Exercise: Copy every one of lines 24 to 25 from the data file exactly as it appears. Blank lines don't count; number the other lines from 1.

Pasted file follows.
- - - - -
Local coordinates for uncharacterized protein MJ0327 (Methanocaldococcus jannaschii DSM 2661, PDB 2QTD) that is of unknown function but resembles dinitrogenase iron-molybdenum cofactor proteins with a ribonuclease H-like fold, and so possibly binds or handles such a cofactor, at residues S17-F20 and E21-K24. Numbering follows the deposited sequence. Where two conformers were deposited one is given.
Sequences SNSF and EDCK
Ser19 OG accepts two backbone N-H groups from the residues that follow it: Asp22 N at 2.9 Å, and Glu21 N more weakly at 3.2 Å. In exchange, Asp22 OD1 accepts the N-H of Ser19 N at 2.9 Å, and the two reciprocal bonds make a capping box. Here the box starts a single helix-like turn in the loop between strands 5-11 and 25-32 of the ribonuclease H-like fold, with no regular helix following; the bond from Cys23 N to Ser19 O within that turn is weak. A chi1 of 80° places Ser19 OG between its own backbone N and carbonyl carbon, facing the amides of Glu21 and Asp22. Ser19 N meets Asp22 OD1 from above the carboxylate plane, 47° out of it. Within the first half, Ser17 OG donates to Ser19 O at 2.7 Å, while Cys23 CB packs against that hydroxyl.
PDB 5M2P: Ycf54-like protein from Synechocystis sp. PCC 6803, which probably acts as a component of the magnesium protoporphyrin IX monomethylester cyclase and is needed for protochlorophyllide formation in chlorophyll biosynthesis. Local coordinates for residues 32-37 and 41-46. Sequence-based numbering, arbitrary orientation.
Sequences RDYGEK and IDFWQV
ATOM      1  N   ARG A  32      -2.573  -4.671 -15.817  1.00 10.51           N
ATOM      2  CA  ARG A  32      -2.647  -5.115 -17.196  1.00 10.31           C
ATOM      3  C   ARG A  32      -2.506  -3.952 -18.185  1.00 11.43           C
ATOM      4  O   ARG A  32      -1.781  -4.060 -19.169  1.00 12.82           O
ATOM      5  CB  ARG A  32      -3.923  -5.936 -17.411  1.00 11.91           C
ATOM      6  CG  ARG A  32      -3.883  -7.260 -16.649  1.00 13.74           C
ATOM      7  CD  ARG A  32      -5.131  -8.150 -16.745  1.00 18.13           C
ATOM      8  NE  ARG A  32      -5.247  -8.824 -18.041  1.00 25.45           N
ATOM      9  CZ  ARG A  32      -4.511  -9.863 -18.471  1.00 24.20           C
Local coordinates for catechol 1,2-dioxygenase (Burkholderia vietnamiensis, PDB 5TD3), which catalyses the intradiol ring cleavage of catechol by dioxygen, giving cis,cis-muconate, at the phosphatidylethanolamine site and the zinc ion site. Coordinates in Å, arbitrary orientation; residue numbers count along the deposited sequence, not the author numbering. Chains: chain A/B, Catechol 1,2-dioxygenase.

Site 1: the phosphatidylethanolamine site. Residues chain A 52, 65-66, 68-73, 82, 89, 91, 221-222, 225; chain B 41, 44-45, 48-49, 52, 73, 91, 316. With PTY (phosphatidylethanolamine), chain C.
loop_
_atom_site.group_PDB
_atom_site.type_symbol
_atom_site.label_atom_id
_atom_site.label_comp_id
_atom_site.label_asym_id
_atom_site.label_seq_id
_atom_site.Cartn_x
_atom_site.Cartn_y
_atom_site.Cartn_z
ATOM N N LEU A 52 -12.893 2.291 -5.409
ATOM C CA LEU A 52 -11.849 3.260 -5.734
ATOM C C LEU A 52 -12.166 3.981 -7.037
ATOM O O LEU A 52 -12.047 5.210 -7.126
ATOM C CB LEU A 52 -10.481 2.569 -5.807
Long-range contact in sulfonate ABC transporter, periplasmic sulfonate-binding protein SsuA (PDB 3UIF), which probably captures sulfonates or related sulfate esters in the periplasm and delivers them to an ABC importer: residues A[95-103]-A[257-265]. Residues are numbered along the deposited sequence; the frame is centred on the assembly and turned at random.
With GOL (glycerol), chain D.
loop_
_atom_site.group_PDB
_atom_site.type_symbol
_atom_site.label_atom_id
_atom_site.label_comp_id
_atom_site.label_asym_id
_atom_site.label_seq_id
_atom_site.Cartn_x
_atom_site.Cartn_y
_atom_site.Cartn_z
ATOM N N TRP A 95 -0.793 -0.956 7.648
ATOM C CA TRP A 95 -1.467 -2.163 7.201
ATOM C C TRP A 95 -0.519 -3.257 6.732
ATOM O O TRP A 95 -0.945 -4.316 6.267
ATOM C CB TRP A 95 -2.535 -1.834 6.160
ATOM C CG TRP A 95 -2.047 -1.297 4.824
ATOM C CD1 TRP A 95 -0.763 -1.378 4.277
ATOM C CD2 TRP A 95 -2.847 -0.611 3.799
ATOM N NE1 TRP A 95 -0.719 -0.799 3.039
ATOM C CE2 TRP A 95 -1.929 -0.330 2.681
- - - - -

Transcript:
_atom_site.Cartn_x
_atom_site.Cartn_y